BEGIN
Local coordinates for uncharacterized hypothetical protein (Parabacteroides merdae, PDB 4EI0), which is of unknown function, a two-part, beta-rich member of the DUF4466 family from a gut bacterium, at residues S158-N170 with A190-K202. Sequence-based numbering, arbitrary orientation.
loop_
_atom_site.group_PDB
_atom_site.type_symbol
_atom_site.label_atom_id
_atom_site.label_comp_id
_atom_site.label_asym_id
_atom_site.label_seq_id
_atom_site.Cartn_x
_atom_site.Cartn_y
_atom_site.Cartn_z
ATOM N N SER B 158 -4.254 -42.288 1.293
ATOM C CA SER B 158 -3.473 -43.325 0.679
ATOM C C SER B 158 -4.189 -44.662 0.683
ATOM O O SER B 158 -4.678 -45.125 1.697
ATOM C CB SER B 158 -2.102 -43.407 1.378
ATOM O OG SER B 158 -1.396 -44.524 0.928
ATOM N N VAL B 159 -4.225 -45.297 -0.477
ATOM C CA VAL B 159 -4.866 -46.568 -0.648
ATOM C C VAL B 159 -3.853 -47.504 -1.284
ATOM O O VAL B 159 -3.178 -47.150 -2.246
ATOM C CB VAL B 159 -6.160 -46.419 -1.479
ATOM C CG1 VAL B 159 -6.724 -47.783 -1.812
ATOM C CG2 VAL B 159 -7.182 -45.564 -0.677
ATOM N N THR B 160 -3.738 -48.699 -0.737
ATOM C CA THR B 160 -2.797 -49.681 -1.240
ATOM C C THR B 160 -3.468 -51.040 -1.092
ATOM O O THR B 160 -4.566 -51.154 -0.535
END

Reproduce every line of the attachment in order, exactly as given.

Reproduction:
Local coordinates for uncharacterized hypothetical protein (Parabacteroides merdae, PDB 4EI0), which is of unknown function, a two-part, beta-rich member of the DUF4466 family from a gut bacterium, at residues S158-N170 with A190-K202. Sequence-based numbering, arbitrary orientation.
loop_
_atom_site.group_PDB
_atom_site.type_symbol
_atom_site.label_atom_id
_atom_site.label_comp_id
_atom_site.label_asym_id
_atom_site.label_seq_id
_atom_site.Cartn_x
_atom_site.Cartn_y
_atom_site.Cartn_z
ATOM N N SER B 158 -4.254 -42.288 1.293
ATOM C CA SER B 158 -3.473 -43.325 0.679
ATOM C C SER B 158 -4.189 -44.662 0.683
ATOM O O SER B 158 -4.678 -45.125 1.697
ATOM C CB SER B 158 -2.102 -43.407 1.378
ATOM O OG SER B 158 -1.396 -44.524 0.928
ATOM N N VAL B 159 -4.225 -45.297 -0.477
ATOM C CA VAL B 159 -4.866 -46.568 -0.648
ATOM C C VAL B 159 -3.853 -47.504 -1.284
ATOM O O VAL B 159 -3.178 -47.150 -2.246
ATOM C CB VAL B 159 -6.160 -46.419 -1.479
ATOM C CG1 VAL B 159 -6.724 -47.783 -1.812
ATOM C CG2 VAL B 159 -7.182 -45.564 -0.677
ATOM N N THR B 160 -3.738 -48.699 -0.737
ATOM C CA THR B 160 -2.797 -49.681 -1.240
ATOM C C THR B 160 -3.468 -51.040 -1.092
ATOM O O THR B 160 -4.566 -51.154 -0.535